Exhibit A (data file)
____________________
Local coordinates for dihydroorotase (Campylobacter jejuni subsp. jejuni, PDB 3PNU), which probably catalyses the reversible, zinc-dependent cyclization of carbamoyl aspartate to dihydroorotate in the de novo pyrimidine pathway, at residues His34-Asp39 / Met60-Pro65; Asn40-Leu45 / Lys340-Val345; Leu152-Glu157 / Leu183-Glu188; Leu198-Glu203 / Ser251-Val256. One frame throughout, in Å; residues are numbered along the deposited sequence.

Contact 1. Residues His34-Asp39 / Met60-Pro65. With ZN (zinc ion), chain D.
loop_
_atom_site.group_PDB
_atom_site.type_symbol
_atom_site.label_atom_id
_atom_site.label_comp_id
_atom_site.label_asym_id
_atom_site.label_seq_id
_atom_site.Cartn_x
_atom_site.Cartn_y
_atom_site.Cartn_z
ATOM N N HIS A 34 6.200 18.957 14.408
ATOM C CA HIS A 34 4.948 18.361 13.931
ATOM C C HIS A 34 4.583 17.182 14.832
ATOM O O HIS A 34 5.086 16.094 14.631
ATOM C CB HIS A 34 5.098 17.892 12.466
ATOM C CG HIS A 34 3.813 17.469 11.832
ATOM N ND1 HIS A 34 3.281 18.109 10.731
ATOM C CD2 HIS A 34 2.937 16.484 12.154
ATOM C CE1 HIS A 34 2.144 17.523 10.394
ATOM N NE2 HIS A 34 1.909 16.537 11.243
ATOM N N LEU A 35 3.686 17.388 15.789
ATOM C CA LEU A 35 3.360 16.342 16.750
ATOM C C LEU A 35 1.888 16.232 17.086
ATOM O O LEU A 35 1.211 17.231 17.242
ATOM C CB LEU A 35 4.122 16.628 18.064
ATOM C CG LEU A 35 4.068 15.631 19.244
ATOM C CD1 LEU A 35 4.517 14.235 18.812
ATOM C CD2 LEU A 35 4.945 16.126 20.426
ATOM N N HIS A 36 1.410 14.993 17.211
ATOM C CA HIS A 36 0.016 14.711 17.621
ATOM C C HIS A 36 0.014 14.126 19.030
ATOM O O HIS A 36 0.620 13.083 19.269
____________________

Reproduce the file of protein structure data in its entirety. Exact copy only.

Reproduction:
Local coordinates for dihydroorotase (Campylobacter jejuni subsp. jejuni, PDB 3PNU), which probably catalyses the reversible, zinc-dependent cyclization of carbamoyl aspartate to dihydroorotate in the de novo pyrimidine pathway, at residues His34-Asp39 / Met60-Pro65; Asn40-Leu45 / Lys340-Val345; Leu152-Glu157 / Leu183-Glu188; Leu198-Glu203 / Ser251-Val256. One frame throughout, in Å; residues are numbered along the deposited sequence.

Contact 1. Residues His34-Asp39 / Met60-Pro65. With ZN (zinc ion), chain D.
loop_
_atom_site.group_PDB
_atom_site.type_symbol
_atom_site.label_atom_id
_atom_site.label_comp_id
_atom_site.label_asym_id
_atom_site.label_seq_id
_atom_site.Cartn_x
_atom_site.Cartn_y
_atom_site.Cartn_z
ATOM N N HIS A 34 6.200 18.957 14.408
ATOM C CA HIS A 34 4.948 18.361 13.931
ATOM C C HIS A 34 4.583 17.182 14.832
ATOM O O HIS A 34 5.086 16.094 14.631
ATOM C CB HIS A 34 5.098 17.892 12.466
ATOM C CG HIS A 34 3.813 17.469 11.832
ATOM N ND1 HIS A 34 3.281 18.109 10.731
ATOM C CD2 HIS A 34 2.937 16.484 12.154
ATOM C CE1 HIS A 34 2.144 17.523 10.394
ATOM N NE2 HIS A 34 1.909 16.537 11.243
ATOM N N LEU A 35 3.686 17.388 15.789
ATOM C CA LEU A 35 3.360 16.342 16.750
ATOM C C LEU A 35 1.888 16.232 17.086
ATOM O O LEU A 35 1.211 17.231 17.242
ATOM C CB LEU A 35 4.122 16.628 18.064
ATOM C CG LEU A 35 4.068 15.631 19.244
ATOM C CD1 LEU A 35 4.517 14.235 18.812
ATOM C CD2 LEU A 35 4.945 16.126 20.426
ATOM N N HIS A 36 1.410 14.993 17.211
ATOM C CA HIS A 36 0.016 14.711 17.621
ATOM C C HIS A 36 0.014 14.126 19.030
ATOM O O HIS A 36 0.620 13.083 19.269